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Fisher professors named inaugural editors of “Innovations in Science Teacher Education”

Ron Hermann (left) and Rommel Miranda

Ron Hermann (left) and Rommel Miranda

Rommel Miranda and Ron Hermann, both in the Department of Physics, Astronomy & Geosciences in the Jess and Mildred Fisher College of Science and Mathematics, have been named the inaugural editors of “Innovations in Science Teacher Education,” a new journal being launched by the Association for Science Teacher Education (ASTE) Publications Committee.

“When we heard that the Association for Science Teacher Education (ASTE) was developing a new journal, we were really excited as it is an ideal place for science educators to write about the work they do to prepare science teachers,” said Hermann. “Once we talked further about it, we realized that not only is Innovations in Science Teacher Education (ISTE) an ideal place for us to share our work, it is also a great opportunity for us to be involved in helping other science educators share their work.”

The faculty members responded to an international/national call for applications for the position of editor of ISTE. They are both very involved in the host organization and its publications committee, so they prepared an application that included a description of reviewing and editing experience, publication experience, and overview of our professional work. The next round included questions from an ad-hoc group headed by the co-chairs of the publications committee.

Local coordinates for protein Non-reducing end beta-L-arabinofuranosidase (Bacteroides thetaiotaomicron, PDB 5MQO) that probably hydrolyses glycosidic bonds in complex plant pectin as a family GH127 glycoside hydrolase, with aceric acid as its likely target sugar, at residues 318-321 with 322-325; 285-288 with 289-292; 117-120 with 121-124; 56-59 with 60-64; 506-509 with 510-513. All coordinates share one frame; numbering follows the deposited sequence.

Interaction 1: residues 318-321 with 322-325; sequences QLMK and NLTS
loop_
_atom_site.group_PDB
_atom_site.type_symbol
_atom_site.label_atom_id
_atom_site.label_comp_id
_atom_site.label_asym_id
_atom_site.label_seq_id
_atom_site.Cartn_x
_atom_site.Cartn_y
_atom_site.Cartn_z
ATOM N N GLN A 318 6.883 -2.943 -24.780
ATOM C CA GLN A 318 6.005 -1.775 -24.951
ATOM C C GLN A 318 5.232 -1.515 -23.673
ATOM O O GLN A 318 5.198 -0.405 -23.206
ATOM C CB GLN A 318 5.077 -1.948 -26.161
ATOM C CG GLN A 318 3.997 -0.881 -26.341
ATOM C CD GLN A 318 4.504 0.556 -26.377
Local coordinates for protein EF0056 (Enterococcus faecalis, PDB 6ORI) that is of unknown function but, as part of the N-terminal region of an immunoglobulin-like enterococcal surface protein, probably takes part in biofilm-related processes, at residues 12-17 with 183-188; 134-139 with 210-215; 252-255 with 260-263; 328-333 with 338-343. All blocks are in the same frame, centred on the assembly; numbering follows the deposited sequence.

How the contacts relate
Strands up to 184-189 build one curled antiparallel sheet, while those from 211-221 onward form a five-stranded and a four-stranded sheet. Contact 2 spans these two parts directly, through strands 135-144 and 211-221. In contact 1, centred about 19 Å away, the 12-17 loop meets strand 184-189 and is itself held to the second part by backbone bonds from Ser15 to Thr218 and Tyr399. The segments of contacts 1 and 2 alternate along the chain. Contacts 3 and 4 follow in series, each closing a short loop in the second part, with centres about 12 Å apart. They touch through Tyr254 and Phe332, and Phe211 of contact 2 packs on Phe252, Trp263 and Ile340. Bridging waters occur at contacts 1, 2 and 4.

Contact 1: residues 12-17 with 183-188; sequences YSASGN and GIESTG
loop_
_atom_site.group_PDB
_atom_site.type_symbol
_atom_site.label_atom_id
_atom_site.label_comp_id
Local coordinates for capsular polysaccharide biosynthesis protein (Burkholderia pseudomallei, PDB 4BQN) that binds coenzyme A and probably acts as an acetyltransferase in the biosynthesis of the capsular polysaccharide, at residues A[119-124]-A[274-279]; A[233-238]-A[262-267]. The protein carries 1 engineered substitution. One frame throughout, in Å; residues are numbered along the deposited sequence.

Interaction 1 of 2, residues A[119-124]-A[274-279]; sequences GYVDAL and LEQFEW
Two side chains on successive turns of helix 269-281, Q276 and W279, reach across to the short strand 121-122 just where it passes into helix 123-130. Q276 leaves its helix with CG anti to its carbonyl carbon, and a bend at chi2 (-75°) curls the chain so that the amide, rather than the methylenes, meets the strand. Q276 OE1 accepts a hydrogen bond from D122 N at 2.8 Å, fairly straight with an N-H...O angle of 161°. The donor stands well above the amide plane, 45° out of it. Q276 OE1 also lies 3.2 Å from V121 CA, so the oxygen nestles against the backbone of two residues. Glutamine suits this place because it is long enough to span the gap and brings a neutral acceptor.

The professors will serve as co-editors for five years. The first half-year they are working towards launching the inaugural issue in July 2016. In addition to the typical duties of an editor (assigning reviewers, communicating with authors, copy editing and summarizing reviews to determine whether the manuscripts will be published), the pair is developing the submission website and submission guidelines, selecting editorial review board members and establishing criteria for manuscript reviews.

“It has been a lot of work, but we both love the work we are doing and the mission of the journal,” Hermann continued.

Miranda is equally enthusiastic about becoming involved with the journal.

“The journal is a great fit for science educators and universities like Towson University where professors do research but also focus a lot of time on teaching in-service teachers and providing professional development for in-service teachers,” he said. “This journal is not intended for research on science education; there are already many journals with that focus. This journal really suits the needs of science educators who are doing innovative science teacher preparation activities and it is a place to share those innovations with peers. So it is a fantastic extension of the kind of work we are doing at Towson.”

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